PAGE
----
The word is out: I hereby present you my PhD thesis! After the final writeup in 2009, it took some time to get my viva arranged in August 2010. Sorry to keep you waiting…but now, it can be downloaded via this blog.
This thesis addresses the role of audio for immersion. Yep, the I-word…almost just as Impossible as it is Irresistible to designers. Yet, I’ve tried to come up with some useful theory for those who want to know more about the design of sound, music and speech in games and the conceptual decisions that are involved.
Let’s get things straight. This thesis does not:
- tell you which frequencies to amplify in order to make your music more immersive or explain you how to record immersive voice recordings (it’s not a cook book).
- provide you an answer to the question which psychological processes can be linked to immersion. There’s a lot of valuable literature available that investigates this subject.
- give you a final answer what to do when your game isn’t ‘immersive enough’. Game design is a discipline and you normally can’t fix game design flaws with audio!
Now what does it do? This work addresses the design decisions with respect to audio and immersion. I hope it offers audio designers, game designers and design researchers that are interested in the conceptualisation of game audio some illuminating insight into this matter.
Now go and create some Captivating Sound!
This thesis explores the relation between game audio and (computer) game immersion. The main contribution in this research is a framework for the conceptual design of game audio in relation to immersion. A model for game audio is presented defining the communication by means of game audio during active gameplay. This model, named IEZA (Huiberts & van Tol, 2008), defines four conceptual domains of communication of game audio. IEZA was developed to enable a more detailed and consistent investigation into game audio and has been evaluated as a design resource in educational, academic and practical settings.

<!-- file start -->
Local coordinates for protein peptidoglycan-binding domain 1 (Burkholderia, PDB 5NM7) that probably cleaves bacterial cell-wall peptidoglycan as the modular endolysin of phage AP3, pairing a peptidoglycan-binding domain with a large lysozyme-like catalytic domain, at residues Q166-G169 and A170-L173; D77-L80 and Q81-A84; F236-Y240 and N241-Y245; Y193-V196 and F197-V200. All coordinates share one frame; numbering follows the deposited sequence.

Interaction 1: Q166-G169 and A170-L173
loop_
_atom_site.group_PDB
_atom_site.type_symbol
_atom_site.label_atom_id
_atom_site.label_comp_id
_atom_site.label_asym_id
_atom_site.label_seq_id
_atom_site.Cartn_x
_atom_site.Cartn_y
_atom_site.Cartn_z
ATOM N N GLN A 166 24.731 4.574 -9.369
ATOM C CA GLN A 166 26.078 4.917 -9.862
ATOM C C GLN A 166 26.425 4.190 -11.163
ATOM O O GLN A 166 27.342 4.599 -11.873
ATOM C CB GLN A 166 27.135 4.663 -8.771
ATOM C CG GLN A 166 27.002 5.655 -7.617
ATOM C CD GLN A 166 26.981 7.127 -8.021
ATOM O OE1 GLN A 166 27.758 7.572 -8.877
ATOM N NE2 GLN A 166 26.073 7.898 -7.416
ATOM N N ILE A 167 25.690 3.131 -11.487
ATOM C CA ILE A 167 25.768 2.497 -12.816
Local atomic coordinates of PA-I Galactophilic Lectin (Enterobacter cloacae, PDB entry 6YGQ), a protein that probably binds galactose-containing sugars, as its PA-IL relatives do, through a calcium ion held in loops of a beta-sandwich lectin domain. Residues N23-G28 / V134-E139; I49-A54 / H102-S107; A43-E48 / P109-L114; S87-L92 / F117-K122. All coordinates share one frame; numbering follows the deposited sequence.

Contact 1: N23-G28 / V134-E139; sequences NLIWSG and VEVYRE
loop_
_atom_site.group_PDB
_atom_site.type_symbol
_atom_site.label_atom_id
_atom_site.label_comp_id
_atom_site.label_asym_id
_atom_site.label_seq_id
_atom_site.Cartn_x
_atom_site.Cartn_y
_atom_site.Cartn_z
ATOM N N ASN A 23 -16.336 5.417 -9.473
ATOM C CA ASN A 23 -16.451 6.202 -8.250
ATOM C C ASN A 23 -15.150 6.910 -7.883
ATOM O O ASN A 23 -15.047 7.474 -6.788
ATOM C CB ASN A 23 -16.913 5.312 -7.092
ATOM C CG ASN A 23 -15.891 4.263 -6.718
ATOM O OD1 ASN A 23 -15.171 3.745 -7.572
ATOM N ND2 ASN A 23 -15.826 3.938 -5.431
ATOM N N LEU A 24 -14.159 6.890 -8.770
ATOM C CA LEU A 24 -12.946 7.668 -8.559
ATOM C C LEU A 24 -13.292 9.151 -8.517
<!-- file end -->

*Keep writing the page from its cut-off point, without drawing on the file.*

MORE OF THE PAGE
Immersion is considered to be one of the key factors making games worthy to play. The unity that seems to exist in the fact that many parties value this phenomenon is more apparent than real: there is a lot of dispute on the scope of immersion. Several classifications of immersion are compared for a better understanding of the nature of an immersive experience. The three‐dimensional SCI‐model by Ermi & Mäyrä (2005) is considered as valuable representation of the multi‐dimensional character of immersion.
Audio is an important constituent of most games and its role for immersion in games has hardly been investigated. In this thesis, audio is studied using the IEZA‐model and the SCI‐model, and several design issues are described. This yields a conceptual framework that describes various audio design issues that can be used to reflect upon conceptual decisions relevant for the design of audio in relation to immersion. This framework can be used for a conceptual analysis of design and is relevant for audio designers as well as game designers.
My PhD was a part-time PhD study at the University of Portsmouth in collaboration with the Utrecht School of the Arts.
Read it online
Huiberts, S., Captivating Sound: the Role of Audio for Immersion in Games. Doctoral Thesis. University of Portsmouth and Utrecht School of the Arts, Portsmouth, 2010.
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I would like to express my sincere gratitude to all who supported the writing of this thesis: Jan IJzermans, Richard van Tol, Barbara Lotti, Tony Kalus, Adriaan Braat, Chris Creed, Han Onno ter Hoor, Micah Hrehovcsik, Rens Machielse, Paul Newland, Dan Pinchbeck, Dick Rijken, Hans Timmermans, Gerard van Wolferen, the other members of the Music Design Research Group, the gamers and moderators from the forums (Tweakers Forum, the 3Dgamers Forum, the Insidegamer Forum, the Gamers‐Forum, AudioGames Forum), the participants of PUGS, Espressofabriek and Hans and Riet Huiberts.